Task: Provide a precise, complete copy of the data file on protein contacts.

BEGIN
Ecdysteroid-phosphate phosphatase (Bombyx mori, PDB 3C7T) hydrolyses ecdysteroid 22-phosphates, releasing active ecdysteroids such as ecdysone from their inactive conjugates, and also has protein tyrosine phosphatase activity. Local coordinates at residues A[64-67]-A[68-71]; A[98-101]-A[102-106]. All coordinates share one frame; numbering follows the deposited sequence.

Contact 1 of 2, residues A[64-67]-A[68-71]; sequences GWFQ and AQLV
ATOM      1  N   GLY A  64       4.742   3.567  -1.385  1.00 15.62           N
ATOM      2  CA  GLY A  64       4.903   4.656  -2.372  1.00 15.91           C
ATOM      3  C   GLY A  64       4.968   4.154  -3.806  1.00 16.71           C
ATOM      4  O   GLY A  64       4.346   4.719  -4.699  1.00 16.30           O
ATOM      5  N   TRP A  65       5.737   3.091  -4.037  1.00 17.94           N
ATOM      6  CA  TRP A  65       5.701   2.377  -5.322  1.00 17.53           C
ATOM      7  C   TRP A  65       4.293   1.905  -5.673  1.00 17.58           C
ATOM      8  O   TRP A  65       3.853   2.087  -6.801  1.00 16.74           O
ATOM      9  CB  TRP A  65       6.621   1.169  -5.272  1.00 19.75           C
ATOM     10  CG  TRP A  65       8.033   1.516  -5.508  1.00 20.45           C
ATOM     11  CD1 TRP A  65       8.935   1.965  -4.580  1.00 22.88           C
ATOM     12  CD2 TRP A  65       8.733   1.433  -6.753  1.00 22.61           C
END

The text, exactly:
Ecdysteroid-phosphate phosphatase (Bombyx mori, PDB 3C7T) hydrolyses ecdysteroid 22-phosphates, releasing active ecdysteroids such as ecdysone from their inactive conjugates, and also has protein tyrosine phosphatase activity. Local coordinates at residues A[64-67]-A[68-71]; A[98-101]-A[102-106]. All coordinates share one frame; numbering follows the deposited sequence.

Contact 1 of 2, residues A[64-67]-A[68-71]; sequences GWFQ and AQLV
ATOM      1  N   GLY A  64       4.742   3.567  -1.385  1.00 15.62           N
ATOM      2  CA  GLY A  64       4.903   4.656  -2.372  1.00 15.91           C
ATOM      3  C   GLY A  64       4.968   4.154  -3.806  1.00 16.71           C
ATOM      4  O   GLY A  64       4.346   4.719  -4.699  1.00 16.30           O
ATOM      5  N   TRP A  65       5.737   3.091  -4.037  1.00 17.94           N
ATOM      6  CA  TRP A  65       5.701   2.377  -5.322  1.00 17.53           C
ATOM      7  C   TRP A  65       4.293   1.905  -5.673  1.00 17.58           C
ATOM      8  O   TRP A  65       3.853   2.087  -6.801  1.00 16.74           O
ATOM      9  CB  TRP A  65       6.621   1.169  -5.272  1.00 19.75           C
ATOM     10  CG  TRP A  65       8.033   1.516  -5.508  1.00 20.45           C
ATOM     11  CD1 TRP A  65       8.935   1.965  -4.580  1.00 22.88           C
ATOM     12  CD2 TRP A  65       8.733   1.433  -6.753  1.00 22.61           C